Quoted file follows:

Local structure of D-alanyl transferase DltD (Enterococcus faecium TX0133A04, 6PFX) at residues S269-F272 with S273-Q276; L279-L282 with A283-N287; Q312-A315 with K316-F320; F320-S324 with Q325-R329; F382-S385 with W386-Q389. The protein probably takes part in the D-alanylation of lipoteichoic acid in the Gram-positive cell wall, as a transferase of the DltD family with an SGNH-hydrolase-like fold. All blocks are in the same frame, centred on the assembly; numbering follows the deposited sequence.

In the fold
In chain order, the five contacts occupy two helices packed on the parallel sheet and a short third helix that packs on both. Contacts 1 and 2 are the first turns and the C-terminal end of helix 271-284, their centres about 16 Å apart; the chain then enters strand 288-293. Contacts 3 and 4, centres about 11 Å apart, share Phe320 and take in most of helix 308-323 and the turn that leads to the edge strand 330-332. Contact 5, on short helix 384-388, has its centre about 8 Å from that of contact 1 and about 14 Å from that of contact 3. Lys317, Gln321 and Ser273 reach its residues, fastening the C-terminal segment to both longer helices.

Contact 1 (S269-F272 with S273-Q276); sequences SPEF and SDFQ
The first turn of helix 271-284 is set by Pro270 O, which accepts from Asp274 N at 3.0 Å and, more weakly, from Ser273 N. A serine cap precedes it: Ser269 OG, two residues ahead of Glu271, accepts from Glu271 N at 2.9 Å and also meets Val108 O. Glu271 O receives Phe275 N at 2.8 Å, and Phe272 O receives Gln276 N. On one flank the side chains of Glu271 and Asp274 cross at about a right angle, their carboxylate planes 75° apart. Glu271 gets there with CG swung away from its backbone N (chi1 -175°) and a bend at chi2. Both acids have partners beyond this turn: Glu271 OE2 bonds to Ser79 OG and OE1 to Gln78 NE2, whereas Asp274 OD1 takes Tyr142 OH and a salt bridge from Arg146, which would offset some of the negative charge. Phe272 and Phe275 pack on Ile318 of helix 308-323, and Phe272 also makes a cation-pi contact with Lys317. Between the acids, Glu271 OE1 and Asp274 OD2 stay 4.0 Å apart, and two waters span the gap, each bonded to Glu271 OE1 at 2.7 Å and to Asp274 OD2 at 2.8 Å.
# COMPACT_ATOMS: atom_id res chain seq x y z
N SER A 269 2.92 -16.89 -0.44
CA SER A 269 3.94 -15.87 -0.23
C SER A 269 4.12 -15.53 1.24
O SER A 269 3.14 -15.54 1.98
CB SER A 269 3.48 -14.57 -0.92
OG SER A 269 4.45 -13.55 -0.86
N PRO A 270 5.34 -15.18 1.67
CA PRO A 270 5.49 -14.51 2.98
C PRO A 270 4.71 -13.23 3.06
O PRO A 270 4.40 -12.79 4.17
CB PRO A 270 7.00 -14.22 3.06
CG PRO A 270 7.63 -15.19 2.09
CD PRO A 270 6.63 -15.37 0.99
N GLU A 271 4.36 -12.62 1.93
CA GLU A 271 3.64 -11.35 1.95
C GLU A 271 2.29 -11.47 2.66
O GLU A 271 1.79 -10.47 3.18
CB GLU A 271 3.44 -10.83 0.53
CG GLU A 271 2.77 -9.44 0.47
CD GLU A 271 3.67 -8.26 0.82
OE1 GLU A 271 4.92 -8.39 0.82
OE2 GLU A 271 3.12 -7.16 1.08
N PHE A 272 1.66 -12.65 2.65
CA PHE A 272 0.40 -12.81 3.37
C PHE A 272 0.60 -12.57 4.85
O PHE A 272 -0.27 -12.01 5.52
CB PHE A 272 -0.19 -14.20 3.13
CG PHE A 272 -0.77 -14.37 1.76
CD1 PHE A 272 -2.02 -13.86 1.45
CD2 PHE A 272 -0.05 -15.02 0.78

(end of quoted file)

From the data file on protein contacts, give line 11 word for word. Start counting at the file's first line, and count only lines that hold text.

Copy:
CB SER A 269 3.48 -14.57 -0.92